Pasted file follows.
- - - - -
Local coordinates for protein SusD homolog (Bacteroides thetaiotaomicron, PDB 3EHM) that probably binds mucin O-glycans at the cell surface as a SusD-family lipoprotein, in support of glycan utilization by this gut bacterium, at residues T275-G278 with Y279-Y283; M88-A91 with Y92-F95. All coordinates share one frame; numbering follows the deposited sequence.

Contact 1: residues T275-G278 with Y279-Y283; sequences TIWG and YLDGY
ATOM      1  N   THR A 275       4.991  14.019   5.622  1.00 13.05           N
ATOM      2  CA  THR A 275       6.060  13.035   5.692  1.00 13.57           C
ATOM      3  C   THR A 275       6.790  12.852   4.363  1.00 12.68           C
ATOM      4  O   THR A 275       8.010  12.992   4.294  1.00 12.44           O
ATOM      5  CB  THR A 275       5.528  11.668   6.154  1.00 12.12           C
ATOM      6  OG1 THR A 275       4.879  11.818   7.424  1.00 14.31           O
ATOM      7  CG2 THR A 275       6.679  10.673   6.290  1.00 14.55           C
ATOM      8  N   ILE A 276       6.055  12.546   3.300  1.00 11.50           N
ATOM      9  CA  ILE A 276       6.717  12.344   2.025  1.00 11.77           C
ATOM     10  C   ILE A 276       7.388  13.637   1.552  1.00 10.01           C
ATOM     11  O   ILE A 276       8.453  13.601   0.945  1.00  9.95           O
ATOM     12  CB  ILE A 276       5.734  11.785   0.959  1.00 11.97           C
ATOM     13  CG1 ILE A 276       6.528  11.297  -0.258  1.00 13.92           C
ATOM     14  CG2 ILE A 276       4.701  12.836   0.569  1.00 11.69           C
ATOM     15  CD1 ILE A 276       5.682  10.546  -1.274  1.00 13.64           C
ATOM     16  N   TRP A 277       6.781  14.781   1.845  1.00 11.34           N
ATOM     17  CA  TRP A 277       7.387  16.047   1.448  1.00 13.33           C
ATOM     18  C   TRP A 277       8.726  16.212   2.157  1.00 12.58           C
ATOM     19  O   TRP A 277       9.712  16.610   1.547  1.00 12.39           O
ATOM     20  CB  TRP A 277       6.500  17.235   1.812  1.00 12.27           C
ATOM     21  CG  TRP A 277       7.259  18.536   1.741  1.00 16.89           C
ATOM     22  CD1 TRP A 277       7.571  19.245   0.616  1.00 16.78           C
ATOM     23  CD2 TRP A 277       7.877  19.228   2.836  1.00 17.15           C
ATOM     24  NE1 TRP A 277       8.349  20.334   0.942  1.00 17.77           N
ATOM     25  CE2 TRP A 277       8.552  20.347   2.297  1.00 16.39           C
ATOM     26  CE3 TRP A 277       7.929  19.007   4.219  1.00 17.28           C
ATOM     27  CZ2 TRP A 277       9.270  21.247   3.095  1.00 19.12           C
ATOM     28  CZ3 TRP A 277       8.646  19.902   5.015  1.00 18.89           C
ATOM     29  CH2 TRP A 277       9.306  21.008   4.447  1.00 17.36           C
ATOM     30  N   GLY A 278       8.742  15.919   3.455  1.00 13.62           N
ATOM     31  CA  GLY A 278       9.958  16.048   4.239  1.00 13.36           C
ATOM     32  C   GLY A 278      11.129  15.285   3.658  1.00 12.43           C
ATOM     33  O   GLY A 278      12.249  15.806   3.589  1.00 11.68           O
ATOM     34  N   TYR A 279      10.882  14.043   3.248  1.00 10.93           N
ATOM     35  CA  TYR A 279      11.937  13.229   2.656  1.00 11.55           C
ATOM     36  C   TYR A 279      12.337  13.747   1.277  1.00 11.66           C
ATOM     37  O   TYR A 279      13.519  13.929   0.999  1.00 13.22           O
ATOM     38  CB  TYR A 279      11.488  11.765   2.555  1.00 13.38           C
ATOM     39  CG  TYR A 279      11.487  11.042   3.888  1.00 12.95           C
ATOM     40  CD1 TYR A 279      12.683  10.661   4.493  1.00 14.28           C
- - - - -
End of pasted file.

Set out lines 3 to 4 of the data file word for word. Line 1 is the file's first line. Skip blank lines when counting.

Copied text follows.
ATOM      1  N   THR A 275       4.991  14.019   5.622  1.00 13.05           N
ATOM      2  CA  THR A 275       6.060  13.035   5.692  1.00 13.57           C